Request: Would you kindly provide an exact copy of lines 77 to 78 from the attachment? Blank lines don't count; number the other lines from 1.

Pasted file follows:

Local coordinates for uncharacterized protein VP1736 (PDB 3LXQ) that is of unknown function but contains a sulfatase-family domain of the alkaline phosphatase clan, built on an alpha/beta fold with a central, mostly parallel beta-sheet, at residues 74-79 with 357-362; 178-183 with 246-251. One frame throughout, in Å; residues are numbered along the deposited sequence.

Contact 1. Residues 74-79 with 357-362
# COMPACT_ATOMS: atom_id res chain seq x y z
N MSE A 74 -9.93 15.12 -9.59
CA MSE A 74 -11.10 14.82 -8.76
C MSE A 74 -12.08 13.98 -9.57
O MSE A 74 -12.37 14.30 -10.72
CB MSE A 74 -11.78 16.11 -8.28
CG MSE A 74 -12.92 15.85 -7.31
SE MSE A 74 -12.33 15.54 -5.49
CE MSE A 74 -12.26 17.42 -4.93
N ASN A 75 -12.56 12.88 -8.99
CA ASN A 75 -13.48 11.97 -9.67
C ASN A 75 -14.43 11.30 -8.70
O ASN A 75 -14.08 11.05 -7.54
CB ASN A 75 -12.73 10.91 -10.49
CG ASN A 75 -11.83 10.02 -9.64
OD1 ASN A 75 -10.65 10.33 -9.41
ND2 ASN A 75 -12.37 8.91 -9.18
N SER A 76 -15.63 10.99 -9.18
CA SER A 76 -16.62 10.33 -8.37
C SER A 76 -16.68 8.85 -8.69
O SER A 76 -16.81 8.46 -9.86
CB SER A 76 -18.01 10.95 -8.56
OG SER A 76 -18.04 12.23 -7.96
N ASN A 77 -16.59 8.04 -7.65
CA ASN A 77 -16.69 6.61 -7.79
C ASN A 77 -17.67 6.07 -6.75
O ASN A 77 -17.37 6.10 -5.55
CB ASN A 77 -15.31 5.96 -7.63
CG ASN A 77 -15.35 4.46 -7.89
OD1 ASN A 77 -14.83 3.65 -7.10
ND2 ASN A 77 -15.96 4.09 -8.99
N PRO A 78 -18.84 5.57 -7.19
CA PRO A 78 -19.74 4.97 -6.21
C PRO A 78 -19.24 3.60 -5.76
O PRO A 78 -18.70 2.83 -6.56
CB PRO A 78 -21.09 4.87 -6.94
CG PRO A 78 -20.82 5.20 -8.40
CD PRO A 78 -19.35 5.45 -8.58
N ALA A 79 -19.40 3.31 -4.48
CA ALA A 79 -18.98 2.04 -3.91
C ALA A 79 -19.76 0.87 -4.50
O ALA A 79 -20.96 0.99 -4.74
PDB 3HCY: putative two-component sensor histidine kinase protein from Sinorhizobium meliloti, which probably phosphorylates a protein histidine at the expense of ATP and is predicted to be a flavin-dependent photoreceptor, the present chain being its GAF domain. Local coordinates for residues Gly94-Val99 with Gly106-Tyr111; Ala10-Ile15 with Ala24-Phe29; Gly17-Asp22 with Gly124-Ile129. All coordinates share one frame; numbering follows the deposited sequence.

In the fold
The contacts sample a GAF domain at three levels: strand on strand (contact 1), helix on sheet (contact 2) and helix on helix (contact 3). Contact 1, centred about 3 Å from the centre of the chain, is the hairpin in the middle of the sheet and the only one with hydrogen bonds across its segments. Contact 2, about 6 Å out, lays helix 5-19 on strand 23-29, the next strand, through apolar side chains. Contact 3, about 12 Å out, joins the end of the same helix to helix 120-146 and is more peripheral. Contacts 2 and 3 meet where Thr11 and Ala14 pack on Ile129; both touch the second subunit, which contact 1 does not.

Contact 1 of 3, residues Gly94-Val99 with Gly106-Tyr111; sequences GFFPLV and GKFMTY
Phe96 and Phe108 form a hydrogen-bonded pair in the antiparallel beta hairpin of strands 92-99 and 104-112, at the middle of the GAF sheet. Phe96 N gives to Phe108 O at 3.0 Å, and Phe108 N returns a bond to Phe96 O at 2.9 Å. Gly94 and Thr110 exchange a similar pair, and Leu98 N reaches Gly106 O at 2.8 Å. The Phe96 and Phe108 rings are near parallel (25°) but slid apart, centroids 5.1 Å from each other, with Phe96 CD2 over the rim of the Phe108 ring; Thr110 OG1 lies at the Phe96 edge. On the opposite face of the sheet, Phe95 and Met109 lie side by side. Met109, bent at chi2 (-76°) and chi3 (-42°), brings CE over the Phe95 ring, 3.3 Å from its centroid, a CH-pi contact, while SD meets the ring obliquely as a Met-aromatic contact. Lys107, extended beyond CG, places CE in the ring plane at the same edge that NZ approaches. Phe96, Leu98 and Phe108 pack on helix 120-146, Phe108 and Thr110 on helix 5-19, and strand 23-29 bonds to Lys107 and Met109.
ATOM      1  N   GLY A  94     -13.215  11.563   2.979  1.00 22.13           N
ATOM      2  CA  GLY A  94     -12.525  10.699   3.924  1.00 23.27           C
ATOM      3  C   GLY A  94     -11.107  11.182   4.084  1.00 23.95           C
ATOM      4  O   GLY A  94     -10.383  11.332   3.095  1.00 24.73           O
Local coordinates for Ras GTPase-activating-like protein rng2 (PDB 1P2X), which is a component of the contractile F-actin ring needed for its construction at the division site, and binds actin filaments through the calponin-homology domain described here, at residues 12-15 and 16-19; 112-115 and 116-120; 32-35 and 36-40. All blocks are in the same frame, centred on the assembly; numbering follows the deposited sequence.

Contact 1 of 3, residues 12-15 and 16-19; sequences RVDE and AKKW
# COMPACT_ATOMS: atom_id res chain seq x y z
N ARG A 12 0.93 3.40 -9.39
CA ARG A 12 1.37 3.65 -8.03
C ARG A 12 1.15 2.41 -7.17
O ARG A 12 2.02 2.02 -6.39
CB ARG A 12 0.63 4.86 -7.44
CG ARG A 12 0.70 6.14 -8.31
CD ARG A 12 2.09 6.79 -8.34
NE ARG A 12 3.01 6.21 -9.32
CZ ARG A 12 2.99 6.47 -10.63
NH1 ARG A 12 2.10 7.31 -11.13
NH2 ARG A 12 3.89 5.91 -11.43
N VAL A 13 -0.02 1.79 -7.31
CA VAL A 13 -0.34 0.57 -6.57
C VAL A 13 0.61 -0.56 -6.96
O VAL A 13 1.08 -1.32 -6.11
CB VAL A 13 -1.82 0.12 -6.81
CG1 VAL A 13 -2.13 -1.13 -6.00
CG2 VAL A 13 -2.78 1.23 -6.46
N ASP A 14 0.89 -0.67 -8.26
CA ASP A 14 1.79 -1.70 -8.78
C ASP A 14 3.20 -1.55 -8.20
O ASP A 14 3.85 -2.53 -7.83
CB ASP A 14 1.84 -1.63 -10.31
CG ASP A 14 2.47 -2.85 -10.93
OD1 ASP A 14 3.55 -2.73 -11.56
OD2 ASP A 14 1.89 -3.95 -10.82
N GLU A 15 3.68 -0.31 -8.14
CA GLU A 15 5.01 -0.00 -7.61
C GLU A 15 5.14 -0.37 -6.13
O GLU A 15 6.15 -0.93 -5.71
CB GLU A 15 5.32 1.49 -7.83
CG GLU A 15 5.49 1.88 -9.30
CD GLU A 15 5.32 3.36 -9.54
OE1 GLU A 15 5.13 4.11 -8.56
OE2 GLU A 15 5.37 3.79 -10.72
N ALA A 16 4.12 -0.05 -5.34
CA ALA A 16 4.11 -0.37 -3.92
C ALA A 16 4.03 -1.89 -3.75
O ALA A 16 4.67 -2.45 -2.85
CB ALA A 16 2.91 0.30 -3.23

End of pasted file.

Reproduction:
C ASP A 14 3.20 -1.55 -8.20
O ASP A 14 3.85 -2.53 -7.83